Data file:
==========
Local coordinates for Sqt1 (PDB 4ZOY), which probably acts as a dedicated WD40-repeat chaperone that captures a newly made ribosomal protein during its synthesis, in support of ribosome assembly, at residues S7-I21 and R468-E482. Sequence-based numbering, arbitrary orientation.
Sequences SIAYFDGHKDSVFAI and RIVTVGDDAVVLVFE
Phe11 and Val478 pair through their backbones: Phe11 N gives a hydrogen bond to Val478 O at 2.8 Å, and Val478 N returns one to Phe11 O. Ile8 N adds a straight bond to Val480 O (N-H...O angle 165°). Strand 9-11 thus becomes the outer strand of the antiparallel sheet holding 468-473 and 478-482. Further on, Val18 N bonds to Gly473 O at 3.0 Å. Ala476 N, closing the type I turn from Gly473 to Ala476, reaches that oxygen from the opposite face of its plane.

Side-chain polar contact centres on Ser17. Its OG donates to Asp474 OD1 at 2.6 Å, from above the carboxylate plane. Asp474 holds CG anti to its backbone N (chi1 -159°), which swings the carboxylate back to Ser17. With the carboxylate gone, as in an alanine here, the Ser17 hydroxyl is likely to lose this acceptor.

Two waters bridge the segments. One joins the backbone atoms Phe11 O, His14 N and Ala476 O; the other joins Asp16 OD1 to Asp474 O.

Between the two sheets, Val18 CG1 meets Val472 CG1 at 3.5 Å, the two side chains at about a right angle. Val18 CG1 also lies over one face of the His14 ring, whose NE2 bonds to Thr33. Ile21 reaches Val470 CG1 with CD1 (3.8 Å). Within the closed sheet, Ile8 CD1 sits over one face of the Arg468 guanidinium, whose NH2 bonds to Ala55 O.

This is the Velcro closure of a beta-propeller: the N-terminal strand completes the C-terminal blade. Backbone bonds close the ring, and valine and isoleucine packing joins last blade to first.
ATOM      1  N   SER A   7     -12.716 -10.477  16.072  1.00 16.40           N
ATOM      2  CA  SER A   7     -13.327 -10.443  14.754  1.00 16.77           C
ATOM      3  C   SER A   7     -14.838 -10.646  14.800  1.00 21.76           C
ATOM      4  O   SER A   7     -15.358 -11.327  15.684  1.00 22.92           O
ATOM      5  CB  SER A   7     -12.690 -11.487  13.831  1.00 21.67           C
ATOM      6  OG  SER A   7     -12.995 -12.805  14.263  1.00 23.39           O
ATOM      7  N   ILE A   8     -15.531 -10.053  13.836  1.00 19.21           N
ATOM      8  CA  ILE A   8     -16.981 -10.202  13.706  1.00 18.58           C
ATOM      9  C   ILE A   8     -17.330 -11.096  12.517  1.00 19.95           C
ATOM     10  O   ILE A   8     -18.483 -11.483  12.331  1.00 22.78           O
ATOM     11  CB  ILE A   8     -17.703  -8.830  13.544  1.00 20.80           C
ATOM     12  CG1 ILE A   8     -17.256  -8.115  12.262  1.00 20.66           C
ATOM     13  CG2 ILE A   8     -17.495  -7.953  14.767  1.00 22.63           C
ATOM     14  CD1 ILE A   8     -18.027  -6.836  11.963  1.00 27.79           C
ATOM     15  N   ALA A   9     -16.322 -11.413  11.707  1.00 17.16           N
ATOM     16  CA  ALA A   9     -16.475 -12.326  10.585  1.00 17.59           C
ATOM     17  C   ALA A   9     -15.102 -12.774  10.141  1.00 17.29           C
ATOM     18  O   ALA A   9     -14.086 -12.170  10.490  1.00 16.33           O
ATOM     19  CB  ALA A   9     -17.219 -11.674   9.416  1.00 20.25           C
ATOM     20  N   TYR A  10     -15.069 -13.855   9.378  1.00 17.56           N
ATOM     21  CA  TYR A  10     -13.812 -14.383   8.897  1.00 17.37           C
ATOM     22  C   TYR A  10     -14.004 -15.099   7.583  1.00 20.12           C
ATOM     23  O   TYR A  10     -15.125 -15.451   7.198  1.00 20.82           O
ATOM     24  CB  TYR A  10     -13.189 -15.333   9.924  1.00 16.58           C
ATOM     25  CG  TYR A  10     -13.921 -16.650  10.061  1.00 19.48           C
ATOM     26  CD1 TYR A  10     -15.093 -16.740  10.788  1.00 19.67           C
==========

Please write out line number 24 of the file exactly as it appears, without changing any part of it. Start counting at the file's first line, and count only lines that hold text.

ATOM     17  C   ALA A   9     -15.102 -12.774  10.141  1.00 17.29           C